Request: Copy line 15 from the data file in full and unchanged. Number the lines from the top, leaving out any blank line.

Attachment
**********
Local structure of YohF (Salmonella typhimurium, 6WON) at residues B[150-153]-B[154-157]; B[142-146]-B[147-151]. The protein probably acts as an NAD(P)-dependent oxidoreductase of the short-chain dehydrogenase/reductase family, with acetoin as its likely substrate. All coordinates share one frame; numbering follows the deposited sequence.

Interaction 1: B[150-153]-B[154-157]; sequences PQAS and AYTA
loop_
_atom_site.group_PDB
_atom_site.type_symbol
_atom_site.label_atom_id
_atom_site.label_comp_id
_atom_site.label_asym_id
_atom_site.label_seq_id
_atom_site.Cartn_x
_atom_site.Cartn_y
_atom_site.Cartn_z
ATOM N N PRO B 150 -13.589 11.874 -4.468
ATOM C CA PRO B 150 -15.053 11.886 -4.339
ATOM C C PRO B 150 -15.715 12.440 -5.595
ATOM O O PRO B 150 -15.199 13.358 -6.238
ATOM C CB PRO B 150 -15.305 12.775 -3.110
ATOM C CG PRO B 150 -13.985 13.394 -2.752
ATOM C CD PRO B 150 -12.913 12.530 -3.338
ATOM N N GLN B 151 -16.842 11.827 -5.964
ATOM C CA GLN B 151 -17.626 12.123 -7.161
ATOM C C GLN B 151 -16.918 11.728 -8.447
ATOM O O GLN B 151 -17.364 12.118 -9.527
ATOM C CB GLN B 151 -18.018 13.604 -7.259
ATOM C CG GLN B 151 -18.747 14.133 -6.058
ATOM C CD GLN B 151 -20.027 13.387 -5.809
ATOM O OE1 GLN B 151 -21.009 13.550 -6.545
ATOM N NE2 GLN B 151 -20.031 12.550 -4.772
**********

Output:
ATOM C C PRO B 150 -15.715 12.440 -5.595